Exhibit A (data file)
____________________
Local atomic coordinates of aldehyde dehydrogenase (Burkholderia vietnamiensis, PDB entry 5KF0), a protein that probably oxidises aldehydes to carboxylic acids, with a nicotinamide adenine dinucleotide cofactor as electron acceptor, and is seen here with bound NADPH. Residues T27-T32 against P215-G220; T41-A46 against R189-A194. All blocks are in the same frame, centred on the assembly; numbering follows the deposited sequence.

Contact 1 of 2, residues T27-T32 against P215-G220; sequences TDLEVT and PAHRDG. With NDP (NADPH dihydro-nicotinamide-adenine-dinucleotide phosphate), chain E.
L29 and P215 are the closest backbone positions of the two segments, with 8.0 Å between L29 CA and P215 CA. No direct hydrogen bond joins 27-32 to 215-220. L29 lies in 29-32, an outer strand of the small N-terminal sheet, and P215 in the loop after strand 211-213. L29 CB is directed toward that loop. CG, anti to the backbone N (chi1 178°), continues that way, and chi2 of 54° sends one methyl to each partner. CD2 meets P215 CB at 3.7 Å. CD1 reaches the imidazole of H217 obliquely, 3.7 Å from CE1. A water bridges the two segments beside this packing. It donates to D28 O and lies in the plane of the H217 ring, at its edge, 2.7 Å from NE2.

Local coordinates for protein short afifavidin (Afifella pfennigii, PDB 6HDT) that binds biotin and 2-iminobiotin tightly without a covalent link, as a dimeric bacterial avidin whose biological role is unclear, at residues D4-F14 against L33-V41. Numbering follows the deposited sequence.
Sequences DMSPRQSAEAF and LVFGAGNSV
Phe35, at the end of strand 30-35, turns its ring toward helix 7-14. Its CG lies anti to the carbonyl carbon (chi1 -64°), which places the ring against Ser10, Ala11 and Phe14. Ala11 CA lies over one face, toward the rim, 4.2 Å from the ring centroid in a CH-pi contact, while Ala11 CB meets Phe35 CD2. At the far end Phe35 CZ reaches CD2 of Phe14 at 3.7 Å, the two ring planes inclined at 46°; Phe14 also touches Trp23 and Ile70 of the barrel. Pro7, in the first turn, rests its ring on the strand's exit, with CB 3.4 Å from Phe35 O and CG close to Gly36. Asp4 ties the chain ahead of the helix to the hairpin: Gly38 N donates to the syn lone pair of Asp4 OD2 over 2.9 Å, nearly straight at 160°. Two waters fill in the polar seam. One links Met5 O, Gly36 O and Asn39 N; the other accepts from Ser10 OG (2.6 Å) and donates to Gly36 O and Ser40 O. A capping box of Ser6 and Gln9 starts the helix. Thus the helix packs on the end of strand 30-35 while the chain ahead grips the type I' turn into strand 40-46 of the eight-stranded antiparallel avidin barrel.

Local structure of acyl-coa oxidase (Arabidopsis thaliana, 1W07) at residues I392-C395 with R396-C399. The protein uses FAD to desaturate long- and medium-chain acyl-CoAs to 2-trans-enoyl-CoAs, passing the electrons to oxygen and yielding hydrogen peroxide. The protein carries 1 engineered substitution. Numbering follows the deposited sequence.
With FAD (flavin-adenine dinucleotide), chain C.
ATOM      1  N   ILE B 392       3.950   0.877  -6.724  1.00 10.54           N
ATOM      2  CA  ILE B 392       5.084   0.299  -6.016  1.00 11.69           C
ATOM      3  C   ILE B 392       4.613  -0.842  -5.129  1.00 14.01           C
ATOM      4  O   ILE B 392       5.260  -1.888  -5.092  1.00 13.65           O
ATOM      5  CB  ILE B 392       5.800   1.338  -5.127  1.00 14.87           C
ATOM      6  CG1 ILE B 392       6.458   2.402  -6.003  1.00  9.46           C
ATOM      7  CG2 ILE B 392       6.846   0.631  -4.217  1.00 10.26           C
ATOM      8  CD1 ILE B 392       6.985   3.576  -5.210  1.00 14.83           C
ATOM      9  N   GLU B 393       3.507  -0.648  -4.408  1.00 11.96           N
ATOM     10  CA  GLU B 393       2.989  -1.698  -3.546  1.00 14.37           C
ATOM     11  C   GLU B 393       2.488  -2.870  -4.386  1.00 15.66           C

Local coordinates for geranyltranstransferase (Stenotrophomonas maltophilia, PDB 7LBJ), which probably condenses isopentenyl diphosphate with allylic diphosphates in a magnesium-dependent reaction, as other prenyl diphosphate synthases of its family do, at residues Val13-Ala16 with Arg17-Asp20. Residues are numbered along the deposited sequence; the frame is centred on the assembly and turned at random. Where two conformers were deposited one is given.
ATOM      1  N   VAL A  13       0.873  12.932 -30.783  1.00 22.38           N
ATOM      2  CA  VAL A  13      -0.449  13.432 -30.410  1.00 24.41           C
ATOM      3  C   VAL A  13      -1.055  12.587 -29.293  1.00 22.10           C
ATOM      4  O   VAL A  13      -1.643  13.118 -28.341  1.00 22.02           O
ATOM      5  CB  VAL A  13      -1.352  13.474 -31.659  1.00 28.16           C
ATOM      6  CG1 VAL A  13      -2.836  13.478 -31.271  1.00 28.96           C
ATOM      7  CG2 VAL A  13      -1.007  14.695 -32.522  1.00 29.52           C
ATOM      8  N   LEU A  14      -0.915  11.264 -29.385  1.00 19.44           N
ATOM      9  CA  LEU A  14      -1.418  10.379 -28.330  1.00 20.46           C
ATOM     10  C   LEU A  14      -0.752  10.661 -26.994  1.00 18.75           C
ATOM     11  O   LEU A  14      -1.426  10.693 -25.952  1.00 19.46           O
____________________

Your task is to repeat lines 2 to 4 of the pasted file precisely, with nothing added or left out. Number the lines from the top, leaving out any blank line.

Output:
Contact 1 of 2, residues T27-T32 against P215-G220; sequences TDLEVT and PAHRDG. With NDP (NADPH dihydro-nicotinamide-adenine-dinucleotide phosphate), chain E.
L29 and P215 are the closest backbone positions of the two segments, with 8.0 Å between L29 CA and P215 CA. No direct hydrogen bond joins 27-32 to 215-220. L29 lies in 29-32, an outer strand of the small N-terminal sheet, and P215 in the loop after strand 211-213. L29 CB is directed toward that loop. CG, anti to the backbone N (chi1 178°), continues that way, and chi2 of 54° sends one methyl to each partner. CD2 meets P215 CB at 3.7 Å. CD1 reaches the imidazole of H217 obliquely, 3.7 Å from CE1. A water bridges the two segments beside this packing. It donates to D28 O and lies in the plane of the H217 ring, at its edge, 2.7 Å from NE2.

Local coordinates for protein short afifavidin (Afifella pfennigii, PDB 6HDT) that binds biotin and 2-iminobiotin tightly without a covalent link, as a dimeric bacterial avidin whose biological role is unclear, at residues D4-F14 against L33-V41. Numbering follows the deposited sequence.